Malaysia's scandal-hit prime minister faces ex-mentor, 92, in election

Malaysia's scandal-hit prime minister faces ex-mentor, 92, in election

Malaysia's scandal-hit prime minister faces ex-mentor, 92, in election

But this time, he is running as an opposition leader with the aim of toppling Najib.

Mahathir is 92 and leads an alliance of opposition parties.

Some opposition lawmakers and voters complained on social media of hours-long queues to cast ballots, although it was not clear how widespread the problem was.

Mahathir Mohamad, former Malaysian prime minister and opposition candidate for Pakatan Harapan (Alliance of Hope) attends a news conference after general election, in Petaling Jaya, Malaysia, May 9, 2018.

Mahathir has a reputation as an authoritarian, but is still a huge figure in the country. Results are expected to be unveiled late Wednesday evening.

The center's program director Ibrahim Suffian says turnout may be about 80 percent or in the high 70s after the Election Commission said it was 69 percent as of 3 p.m.

There were many issues faced by voters with the EC in several polling stations in the country, he told reporters in Langkawi, where he is the candidate for the Parliamentary seat.

Election officials were yet to disclose the final turnout, although analysts said it could be lower than at the 2013 election, when it was 85 percent.

In a tweet, Najib condemned the "tactic of spam calls" from global numbers received by his camp's leaders and said web sites of the BN alliance could not be accessed.

Malaysia's electoral boundaries ensure that mostly-Malay rural voters have an outsized say in the result of elections, to the disadvantage of the ethnically Chinese and Indian minorities.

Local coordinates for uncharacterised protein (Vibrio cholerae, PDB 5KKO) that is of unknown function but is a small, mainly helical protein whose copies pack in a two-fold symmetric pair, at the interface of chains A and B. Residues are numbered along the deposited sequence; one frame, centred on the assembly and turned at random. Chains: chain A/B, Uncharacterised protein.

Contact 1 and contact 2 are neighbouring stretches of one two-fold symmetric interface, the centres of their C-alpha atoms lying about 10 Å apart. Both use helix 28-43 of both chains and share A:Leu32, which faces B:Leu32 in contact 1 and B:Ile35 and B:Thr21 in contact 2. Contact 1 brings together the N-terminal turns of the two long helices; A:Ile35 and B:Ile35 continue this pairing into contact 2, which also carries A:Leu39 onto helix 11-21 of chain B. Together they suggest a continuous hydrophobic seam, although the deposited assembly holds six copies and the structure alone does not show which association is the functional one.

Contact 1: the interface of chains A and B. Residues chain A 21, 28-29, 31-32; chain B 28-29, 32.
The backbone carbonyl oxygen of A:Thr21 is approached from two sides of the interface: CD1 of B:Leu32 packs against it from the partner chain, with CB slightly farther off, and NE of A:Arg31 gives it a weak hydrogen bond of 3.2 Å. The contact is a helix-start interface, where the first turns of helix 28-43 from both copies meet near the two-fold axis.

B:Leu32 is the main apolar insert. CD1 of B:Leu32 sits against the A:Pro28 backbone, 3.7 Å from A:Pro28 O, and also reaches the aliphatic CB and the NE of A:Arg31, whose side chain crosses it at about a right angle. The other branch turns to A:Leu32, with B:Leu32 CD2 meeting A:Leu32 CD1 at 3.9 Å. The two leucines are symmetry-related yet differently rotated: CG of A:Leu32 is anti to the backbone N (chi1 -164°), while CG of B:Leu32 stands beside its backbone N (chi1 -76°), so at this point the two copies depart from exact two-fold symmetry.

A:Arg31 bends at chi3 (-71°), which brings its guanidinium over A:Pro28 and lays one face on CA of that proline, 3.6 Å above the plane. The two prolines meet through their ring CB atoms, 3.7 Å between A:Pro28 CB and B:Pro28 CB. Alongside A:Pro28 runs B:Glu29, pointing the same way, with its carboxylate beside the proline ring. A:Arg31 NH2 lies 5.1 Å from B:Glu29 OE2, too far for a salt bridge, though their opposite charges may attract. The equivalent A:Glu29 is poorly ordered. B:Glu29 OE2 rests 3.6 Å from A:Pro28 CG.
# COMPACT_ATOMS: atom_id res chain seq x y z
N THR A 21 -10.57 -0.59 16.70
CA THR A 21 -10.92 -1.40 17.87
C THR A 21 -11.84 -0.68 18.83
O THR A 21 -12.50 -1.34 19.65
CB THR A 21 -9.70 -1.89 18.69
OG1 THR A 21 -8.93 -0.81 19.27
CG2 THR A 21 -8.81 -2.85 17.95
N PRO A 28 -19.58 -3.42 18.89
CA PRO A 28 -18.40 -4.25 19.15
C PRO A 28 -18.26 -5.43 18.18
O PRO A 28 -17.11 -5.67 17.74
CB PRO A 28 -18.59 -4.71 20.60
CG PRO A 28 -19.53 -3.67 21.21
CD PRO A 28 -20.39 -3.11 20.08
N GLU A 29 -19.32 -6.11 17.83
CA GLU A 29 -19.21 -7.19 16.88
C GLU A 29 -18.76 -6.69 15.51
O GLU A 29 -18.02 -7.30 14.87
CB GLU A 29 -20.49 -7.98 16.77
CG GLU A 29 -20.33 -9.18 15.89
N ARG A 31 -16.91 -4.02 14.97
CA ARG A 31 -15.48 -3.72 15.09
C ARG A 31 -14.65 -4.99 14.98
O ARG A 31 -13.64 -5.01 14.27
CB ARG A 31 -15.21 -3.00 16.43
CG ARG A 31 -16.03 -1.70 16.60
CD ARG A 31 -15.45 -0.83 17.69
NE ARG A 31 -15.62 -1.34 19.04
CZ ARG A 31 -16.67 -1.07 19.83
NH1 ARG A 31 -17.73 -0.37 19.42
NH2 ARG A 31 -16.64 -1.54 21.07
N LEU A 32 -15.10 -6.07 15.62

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The scandal surrounding sovereign wealth fund 1MDB has not helped, although in rural areas the complex controversy has generally taken a back seat to economic worries.

A crowd of cameramen and photographers jostled for space as a smiling Mahathir, 92, entered the polling booth and waited for his turn to vote.

Kuala Lumpur: Voters have a stark choice in Malaysia's election today: resurrect the country's 92-year-old former authoritarian leader or give a third term to Prime Minister Najib Razak, whose alleged role in the multibillion-dollar ransacking of a state investment fund has battered Malaysia's standing overseas.

Najib's other formidable opponent is former deputy prime minister Anwar Ibrahim, who is now serving a five-year prison sentence on a sodomy conviction that has been attacked by human rights groups as politically motivated.

The trip allowed Mr. Najib to show voters at home that he could go to the United States without being arrested.

Najib said the campaign was "quite vicious in the content of the personal attacks which doesn't reflect a mature democracy". He said, "It must be based on facts, it must be based on policy, it must be based on who can execute the best plan for the nation and for the people".

Dubbed as the "mother of all elections", this year's campaign will see two seasoned politicians, Razak and Dr. Mahathir Mohamad, a former prime minister, facing off in a battle that could change the course of Malaysia's future.

Despite the anger, however, Najib is still expected to win due to what the opposition claims is poll-rigging, and a system that requires only a simple majority of MPs in parliament to maintain power.

Malays, who make up some 60 per cent of the country's 32 million people, have long formed the bedrock of support for the BN coalition, and winning over the group is key to victory in the election.

Morning newspaper headlines focused on Najib's election eve promises of tax exemptions for young people, extra public holidays and a five-day break from road tolls if his coalition wins.

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